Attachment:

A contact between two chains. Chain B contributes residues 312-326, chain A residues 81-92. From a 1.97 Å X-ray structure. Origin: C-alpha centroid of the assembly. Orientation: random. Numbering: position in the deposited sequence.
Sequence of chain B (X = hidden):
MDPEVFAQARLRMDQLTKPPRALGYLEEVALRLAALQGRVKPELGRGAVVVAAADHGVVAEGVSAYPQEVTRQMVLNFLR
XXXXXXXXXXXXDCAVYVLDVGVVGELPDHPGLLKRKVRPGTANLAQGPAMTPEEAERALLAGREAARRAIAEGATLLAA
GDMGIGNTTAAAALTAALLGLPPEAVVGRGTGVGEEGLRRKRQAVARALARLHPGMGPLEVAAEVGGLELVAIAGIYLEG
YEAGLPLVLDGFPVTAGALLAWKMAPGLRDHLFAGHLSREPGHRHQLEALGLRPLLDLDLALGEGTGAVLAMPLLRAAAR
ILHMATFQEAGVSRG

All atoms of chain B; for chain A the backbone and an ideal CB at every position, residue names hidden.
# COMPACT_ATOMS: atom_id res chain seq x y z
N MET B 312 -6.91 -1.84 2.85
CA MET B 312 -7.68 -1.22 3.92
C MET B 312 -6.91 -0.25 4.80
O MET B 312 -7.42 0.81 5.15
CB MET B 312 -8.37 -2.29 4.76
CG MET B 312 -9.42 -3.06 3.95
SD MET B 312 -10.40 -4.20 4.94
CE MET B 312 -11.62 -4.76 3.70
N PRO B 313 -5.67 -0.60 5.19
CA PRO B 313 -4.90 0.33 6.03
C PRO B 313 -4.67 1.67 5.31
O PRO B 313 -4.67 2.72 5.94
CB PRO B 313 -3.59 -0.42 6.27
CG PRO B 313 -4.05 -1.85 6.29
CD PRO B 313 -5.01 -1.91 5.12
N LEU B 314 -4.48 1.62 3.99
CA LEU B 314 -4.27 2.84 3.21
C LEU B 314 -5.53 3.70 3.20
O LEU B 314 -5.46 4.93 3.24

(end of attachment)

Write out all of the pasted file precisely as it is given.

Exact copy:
A contact between two chains. Chain B contributes residues 312-326, chain A residues 81-92. From a 1.97 Å X-ray structure. Origin: C-alpha centroid of the assembly. Orientation: random. Numbering: position in the deposited sequence.
Sequence of chain B (X = hidden):
MDPEVFAQARLRMDQLTKPPRALGYLEEVALRLAALQGRVKPELGRGAVVVAAADHGVVAEGVSAYPQEVTRQMVLNFLR
XXXXXXXXXXXXDCAVYVLDVGVVGELPDHPGLLKRKVRPGTANLAQGPAMTPEEAERALLAGREAARRAIAEGATLLAA
GDMGIGNTTAAAALTAALLGLPPEAVVGRGTGVGEEGLRRKRQAVARALARLHPGMGPLEVAAEVGGLELVAIAGIYLEG
YEAGLPLVLDGFPVTAGALLAWKMAPGLRDHLFAGHLSREPGHRHQLEALGLRPLLDLDLALGEGTGAVLAMPLLRAAAR
ILHMATFQEAGVSRG

All atoms of chain B; for chain A the backbone and an ideal CB at every position, residue names hidden.
# COMPACT_ATOMS: atom_id res chain seq x y z
N MET B 312 -6.91 -1.84 2.85
CA MET B 312 -7.68 -1.22 3.92
C MET B 312 -6.91 -0.25 4.80
O MET B 312 -7.42 0.81 5.15
CB MET B 312 -8.37 -2.29 4.76
CG MET B 312 -9.42 -3.06 3.95
SD MET B 312 -10.40 -4.20 4.94
CE MET B 312 -11.62 -4.76 3.70
N PRO B 313 -5.67 -0.60 5.19
CA PRO B 313 -4.90 0.33 6.03
C PRO B 313 -4.67 1.67 5.31
O PRO B 313 -4.67 2.72 5.94
CB PRO B 313 -3.59 -0.42 6.27
CG PRO B 313 -4.05 -1.85 6.29
CD PRO B 313 -5.01 -1.91 5.12
N LEU B 314 -4.48 1.62 3.99
CA LEU B 314 -4.27 2.84 3.21
C LEU B 314 -5.53 3.70 3.20
O LEU B 314 -5.46 4.93 3.24